There were several reasons why MK Gandhi was successful in becoming a pivot around which the common Indian opinion spun itself to become desi khadi. Many believe that Gandhi’s success was in parts due to his stubbornness (be it the ethically contentious idea of ahimsa, or the crazy idea of celibacy or the brilliant idea of non-cooperation), and also his instinct for radical journalism played a role. One of the questions that has troubled me immensely over the last decade concerns the future of linguistic pluralism in India. Karnataka is inhabited by Kannada peoples (Kannadigas, Tuluvas, Kodavas, Konkanis and others who have learnt to speak/read/write one of these languages while they inhabit Karnataka). The tyranny of Hindi imposition (inhibition of other languagues) by the Indian central government on Karnataka makes my blood boil. My restraint is a form of cowardice and I have no hesitation in admitting that.
In 1922 Gandhi says
“Non-violence, which only an individual can use is not of much use in terms of the society…our non-violence need not be of the strong, but it has to be of the truthful…Some of us seem unfortunately, to have merely postponed the date of revenge”.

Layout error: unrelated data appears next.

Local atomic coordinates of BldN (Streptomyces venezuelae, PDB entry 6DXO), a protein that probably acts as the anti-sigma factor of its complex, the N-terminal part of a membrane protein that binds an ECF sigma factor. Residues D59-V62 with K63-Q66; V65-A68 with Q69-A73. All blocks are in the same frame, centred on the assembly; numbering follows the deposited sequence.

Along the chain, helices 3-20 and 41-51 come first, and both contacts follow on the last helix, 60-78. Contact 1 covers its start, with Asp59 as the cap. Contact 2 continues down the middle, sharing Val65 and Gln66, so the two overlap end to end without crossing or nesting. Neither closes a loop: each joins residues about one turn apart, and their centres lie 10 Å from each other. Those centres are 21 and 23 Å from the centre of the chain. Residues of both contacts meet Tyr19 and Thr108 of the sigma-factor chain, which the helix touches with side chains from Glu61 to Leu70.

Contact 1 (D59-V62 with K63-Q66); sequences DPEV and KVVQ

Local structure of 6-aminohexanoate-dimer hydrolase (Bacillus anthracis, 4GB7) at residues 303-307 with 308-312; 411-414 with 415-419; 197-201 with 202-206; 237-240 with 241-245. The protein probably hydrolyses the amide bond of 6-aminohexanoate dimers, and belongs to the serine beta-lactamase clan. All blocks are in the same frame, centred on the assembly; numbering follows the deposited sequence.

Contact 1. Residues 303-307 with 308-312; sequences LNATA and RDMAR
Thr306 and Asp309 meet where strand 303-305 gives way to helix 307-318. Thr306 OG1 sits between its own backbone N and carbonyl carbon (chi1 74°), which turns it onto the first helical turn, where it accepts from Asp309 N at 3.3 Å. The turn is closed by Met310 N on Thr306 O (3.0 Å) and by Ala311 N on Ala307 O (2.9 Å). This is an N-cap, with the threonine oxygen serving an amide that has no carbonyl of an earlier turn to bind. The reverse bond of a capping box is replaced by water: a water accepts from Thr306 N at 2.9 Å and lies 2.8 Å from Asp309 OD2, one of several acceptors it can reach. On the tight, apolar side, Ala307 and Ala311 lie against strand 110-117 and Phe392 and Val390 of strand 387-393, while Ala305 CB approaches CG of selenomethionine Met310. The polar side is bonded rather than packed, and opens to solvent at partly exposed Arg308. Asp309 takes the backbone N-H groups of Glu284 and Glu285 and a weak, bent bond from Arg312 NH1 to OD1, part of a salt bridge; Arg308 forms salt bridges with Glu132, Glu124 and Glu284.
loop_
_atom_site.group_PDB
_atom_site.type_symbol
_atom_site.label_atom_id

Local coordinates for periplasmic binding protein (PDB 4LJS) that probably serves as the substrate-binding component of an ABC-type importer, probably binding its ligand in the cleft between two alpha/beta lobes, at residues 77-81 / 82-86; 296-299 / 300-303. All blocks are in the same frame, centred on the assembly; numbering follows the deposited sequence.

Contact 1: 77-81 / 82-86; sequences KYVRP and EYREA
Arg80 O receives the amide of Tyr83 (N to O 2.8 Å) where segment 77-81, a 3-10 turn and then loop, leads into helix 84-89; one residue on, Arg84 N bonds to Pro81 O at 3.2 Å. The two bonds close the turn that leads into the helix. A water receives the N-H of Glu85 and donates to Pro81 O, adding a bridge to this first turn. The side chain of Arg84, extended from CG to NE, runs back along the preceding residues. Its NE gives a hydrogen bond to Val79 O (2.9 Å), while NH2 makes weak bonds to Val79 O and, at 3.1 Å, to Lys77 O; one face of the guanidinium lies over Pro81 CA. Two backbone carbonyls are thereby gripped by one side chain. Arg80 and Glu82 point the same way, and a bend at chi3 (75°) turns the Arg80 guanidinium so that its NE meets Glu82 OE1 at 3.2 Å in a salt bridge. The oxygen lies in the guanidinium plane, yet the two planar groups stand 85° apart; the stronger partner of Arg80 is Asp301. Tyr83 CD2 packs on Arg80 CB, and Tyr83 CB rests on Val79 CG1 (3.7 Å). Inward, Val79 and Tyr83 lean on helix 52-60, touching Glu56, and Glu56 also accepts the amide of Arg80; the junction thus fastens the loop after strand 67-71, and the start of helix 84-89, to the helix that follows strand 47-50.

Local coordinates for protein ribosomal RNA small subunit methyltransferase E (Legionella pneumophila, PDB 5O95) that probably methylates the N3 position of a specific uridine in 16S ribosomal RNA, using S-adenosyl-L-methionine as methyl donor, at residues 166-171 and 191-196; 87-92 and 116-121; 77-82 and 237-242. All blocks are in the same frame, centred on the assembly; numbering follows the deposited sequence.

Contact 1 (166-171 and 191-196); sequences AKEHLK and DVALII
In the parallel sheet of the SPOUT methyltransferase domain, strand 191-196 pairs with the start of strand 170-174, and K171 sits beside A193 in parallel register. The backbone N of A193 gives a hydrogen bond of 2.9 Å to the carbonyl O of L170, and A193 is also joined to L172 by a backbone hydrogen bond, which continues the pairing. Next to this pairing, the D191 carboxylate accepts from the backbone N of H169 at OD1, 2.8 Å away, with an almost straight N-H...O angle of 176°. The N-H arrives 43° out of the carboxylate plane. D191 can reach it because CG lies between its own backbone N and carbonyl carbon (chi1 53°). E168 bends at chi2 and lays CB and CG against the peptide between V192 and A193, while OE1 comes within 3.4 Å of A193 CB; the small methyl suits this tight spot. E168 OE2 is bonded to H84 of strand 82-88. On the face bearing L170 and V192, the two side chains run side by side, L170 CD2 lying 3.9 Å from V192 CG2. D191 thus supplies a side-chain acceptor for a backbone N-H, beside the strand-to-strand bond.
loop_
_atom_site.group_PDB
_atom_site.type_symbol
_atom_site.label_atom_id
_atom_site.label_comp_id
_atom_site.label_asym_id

I wish my restraint had more inner strength as well as truthfulness, but I am not that lucky. I don’t know when I will end up doing something “foolish”. I started wondering about the Mahatma’s position on languages in India. Here, I discuss my readings of Gandhi’s view on language pluralism in the pre-independent Indian subcontinent. I try to see if his views have any resonance with the present-day language federalism debate in India.
Gandhi used to run a multilingual journal while he was in South Africa and continued to do that after he came back to India. He apparently constituted state-congress committees on linguistic lines. These just show that Gandhi probably understood the importance of effective communication in the vernaculars of India. However, my initial readings of his selected works did not convince me that Gandhi had a pluralistic language philosophy.
In 1909, Gandhi says
“If man will only realise that it is unmanly to obey laws that are unjust, no man’s tyranny will enslave him. This is the key to Self Rule. It is a superstition and ungodly thing to believe that an act of a majority binds a minority”.
And he goes on to say
“it is we the English knowing Indians (less than 0.1% of ~200000 Indians in 1920s, now nearly 100000 out of 1.2 billion) that have enslaved India…we may learn and use English as the case may be. Those who have studied English will have to teach morality to their children in their mother tongue, and to teach them another Indian language, but when they have grown up, they may [opt] to learn English. We have to improve all our languages…English books which are valuable should be translated into various Indian languages”